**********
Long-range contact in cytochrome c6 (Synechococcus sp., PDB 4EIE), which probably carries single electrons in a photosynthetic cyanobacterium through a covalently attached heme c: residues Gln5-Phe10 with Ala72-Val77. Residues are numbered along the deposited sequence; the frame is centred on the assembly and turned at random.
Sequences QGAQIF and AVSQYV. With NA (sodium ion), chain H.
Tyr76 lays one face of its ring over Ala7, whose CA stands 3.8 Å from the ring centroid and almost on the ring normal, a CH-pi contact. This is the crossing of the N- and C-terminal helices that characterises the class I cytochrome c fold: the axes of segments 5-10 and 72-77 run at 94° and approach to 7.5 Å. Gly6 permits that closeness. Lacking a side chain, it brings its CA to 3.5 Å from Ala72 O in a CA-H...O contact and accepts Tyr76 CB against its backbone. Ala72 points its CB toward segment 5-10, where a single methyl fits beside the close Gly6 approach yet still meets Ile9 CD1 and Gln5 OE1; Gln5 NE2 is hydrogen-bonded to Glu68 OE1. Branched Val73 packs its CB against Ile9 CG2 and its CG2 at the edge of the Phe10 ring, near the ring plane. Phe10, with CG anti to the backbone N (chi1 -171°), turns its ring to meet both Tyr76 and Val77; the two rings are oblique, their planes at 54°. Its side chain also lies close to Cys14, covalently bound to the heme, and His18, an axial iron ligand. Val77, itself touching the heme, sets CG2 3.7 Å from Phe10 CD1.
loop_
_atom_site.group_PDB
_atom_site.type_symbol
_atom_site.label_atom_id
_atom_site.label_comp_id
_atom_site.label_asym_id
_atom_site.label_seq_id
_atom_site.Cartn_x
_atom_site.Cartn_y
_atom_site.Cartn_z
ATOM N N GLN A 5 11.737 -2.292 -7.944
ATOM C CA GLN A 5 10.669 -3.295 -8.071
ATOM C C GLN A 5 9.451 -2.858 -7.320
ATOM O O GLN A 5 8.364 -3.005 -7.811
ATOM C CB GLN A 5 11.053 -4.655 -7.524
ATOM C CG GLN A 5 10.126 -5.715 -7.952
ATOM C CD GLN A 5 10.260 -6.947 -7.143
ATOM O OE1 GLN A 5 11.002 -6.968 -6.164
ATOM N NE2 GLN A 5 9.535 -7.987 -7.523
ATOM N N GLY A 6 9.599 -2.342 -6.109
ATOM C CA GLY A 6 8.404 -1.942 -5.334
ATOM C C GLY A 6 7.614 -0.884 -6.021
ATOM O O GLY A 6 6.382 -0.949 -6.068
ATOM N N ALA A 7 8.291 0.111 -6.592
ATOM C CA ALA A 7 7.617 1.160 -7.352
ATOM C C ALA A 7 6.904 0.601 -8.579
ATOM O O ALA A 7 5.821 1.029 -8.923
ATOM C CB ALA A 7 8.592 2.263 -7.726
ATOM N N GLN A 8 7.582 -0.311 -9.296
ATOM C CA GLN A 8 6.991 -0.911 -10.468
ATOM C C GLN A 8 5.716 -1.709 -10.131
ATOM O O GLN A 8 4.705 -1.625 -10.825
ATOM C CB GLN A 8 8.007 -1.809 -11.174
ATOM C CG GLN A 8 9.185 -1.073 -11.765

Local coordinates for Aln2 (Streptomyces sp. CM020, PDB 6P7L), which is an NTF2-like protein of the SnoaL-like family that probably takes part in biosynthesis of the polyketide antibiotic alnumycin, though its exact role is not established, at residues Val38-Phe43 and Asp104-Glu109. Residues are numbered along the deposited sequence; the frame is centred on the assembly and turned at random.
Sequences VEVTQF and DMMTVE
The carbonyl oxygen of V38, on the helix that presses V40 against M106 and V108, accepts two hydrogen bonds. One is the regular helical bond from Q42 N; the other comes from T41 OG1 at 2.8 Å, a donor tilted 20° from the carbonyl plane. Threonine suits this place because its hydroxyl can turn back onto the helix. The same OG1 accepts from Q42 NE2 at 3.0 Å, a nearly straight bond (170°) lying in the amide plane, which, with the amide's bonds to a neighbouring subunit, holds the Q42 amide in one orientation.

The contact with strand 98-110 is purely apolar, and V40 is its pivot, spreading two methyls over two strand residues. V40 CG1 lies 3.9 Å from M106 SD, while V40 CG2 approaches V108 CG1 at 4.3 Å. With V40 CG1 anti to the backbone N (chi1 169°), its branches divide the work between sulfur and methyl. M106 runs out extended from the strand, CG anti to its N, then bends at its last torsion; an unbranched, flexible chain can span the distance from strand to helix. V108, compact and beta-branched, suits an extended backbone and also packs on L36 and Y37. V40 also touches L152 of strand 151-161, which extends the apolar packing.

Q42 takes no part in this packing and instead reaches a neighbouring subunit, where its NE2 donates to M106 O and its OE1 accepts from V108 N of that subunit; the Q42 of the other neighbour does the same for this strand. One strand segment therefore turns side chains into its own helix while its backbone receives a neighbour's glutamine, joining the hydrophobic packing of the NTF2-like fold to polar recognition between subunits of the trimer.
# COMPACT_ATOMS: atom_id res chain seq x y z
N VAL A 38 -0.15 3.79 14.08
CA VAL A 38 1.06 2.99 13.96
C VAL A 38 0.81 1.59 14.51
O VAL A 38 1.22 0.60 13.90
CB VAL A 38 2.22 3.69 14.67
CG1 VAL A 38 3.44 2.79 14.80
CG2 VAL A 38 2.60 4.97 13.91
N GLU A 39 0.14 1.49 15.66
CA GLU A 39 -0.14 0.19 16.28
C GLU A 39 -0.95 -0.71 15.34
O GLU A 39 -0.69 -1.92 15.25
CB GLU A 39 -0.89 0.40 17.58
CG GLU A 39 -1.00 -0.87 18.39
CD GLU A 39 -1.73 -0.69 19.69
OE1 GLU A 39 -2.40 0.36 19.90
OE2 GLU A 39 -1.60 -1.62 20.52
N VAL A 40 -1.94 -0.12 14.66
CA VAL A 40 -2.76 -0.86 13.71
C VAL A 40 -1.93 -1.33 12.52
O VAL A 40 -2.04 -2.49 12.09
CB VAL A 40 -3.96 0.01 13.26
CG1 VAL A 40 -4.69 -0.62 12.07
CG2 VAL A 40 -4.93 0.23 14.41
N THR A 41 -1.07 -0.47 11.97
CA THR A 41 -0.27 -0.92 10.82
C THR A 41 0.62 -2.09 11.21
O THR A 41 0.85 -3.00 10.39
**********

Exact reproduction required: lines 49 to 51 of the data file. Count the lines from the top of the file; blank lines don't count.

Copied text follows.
CG1 VAL A 38 3.44 2.79 14.80
CG2 VAL A 38 2.60 4.97 13.91
N GLU A 39 0.14 1.49 15.66